However, it could play no role in zoning issues, could not acquire property by eminent domain (seizure) and is forbidden to build housing for the homeless. To gain legislative approval, Senate Bill 679 also was drafted with a requirement that any housing built or financed by the agency be considered public works subject to the state’s prevailing wage law, with larger projects required, in essence, to use only unionized labor.

While the Bay Area’s housing agency covers nine counties, the new one in Los Angeles is limited to just that county, which raises a question: Why is it needed, since the county government already has authority to do what the new entity would do?

Click here to read the full article at CalMatters

Anonymous Letter to Assembly Lawmakers Alleges Abuse, Harassment of Sergeants-at-Arms by Chief

Letter says violations have been reported to Assembly leaders but nothing was done

The California Globe is in receipt of a letter stating it is from an Assembly Sergeant-at-Arms, recently sent to all members of the California State Assembly, as well as Assembly staffers, revealing alleged abuse and horrible work conditions in the legislature by the Assembly Chief Sergeant-at-Arms.

The complaint alleges that Assembly Chief Sergeant-at-Arms Alisa Buckley and Deputy Chief Sergeant Randy Arruda are abusive to the point of pushing Sergeants to retire early, leave for another job, or suffer demotion and schedule changes with little or no notice. 

The writer says the policy violations were reported to the Workers Conduct Unit (WCU) and Assembly Human Resources, Assembly Speaker Anthony Rendon, Chair of Rules Committee Ken Cooley, and Chief Administrative Officer Debra Gravert, but nothing changed.

“At the State Capitol, those who create the laws that the governed are required to follow, do not follow such practices themselves,” the letter writer says.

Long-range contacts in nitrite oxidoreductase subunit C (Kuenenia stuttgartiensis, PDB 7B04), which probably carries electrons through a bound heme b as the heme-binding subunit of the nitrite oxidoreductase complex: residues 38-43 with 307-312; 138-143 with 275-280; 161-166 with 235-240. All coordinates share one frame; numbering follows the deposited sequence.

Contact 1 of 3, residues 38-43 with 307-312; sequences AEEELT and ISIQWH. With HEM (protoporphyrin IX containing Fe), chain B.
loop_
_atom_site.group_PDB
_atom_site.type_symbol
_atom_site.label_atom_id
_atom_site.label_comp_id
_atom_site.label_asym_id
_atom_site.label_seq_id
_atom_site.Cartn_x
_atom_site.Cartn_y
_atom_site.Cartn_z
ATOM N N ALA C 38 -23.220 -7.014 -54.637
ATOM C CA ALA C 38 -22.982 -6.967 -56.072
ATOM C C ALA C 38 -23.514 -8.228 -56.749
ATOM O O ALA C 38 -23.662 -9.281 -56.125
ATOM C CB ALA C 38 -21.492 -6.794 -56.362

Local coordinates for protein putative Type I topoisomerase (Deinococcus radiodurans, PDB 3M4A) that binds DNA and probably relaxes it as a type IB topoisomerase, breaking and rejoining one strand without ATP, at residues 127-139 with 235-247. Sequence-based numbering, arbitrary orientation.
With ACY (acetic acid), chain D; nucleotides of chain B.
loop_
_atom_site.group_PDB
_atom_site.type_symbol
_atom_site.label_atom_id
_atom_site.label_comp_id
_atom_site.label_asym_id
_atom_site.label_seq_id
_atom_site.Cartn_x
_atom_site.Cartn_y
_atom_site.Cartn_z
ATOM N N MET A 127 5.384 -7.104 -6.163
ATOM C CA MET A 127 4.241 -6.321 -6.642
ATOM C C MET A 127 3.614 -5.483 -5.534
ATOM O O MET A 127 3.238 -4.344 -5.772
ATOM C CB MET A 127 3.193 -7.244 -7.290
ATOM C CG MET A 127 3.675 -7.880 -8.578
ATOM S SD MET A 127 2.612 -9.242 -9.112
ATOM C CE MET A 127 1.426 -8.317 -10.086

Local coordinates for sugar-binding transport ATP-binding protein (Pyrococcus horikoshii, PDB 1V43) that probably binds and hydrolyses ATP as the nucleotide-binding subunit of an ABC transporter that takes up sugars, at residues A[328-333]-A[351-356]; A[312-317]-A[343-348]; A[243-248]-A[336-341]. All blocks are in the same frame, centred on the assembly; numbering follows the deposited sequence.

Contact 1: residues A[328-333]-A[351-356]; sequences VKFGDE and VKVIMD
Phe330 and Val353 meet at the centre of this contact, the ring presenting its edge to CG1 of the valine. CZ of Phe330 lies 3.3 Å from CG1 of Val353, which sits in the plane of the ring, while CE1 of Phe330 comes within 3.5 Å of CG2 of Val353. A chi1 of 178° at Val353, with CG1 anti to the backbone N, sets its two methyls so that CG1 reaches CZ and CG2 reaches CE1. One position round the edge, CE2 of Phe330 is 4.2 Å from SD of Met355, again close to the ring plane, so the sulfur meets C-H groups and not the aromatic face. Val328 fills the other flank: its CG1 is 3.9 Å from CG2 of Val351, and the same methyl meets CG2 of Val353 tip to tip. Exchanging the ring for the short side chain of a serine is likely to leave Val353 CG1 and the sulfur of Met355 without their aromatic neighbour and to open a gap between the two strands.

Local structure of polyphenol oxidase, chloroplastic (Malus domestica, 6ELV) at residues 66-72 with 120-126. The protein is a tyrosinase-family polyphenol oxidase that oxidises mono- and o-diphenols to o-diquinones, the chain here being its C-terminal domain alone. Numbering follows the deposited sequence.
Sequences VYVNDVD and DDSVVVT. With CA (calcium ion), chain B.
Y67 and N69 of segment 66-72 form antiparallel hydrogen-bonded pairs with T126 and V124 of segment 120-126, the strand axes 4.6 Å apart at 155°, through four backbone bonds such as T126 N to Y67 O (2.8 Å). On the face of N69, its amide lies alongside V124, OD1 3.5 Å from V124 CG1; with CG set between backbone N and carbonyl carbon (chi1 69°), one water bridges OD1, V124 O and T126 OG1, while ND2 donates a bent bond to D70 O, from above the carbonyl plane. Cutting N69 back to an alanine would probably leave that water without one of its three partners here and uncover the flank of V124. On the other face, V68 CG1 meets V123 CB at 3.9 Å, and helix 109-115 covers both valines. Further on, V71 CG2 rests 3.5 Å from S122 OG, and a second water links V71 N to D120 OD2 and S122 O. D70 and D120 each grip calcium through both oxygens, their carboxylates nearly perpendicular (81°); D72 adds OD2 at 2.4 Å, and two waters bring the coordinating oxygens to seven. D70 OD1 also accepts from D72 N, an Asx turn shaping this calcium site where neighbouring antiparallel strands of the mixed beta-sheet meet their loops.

In December 2019, Assembly Speaker Anthony Rendon announced Alisa Buckley, a member of the Sacramento Police Department for 22 years, as the Assembly’s new Acting Chief Sergeant-at-Arms. The election for the new Chief Sergeant was held the first week of session in January 2020, and she was approved for the job.

With the complaint now being public, it appears the Assembly Speaker needs to initiate a thorough investigation into the allegations, which includes interviewing all staff Sergeants-at-Arms.

The California Capitol has been plagued with hostile working conditions in recent years. In 2018 the Joint Committee on Rules Subcommittee on Sexual Harassment Prevention and Response announced policy changes in response to widespread accusations of sexual harassment/assault and gross sexual misconduct by elected legislators and senior staff, I reported. Yet female employees still report harassment, as the Los Angeles Times recently reported.

The Globe contacted Assembly Speaker Rendon’s press secretary Saturday for a statement but we have not heard back. We will update the article when we do.

Here is the letter:

August 26, 2022

All Assemblymembers

1315 10th St.

Sacramento, CA 95834

RE: Assembly Sergeant-at-Arms Hostile Work Environment

Dear Assemblymembers,

Over the course of the last year, the Assembly’s Sergeant-at-Arms Department has become a hostile and demoralizing place of employment.  In 2021, the department had around 50 total employees.  Since then, the department has diminished to less than half that number due to the leadership of Chief Sergeant Alisa Buckley and Deputy Chief Sergeant Randy Arruda.  Diminishing staff is due to those who have chosen to retire early, leave for another job opportunity, or were demoted.   Those who left includes five of the eight in management.  Several Assembly policies have been violated and were reported to the Workers Conduct Unit (WCU) and Assembly Human Resources. Assembly Speaker Anthony Rendon, Chair of Rules Committee Ken Cooley, and Chief Administrative Officer Debra Gravert had been informed of such matters and made the decision to protect the institution instead of protecting staff vital to the functioning of the Capitol.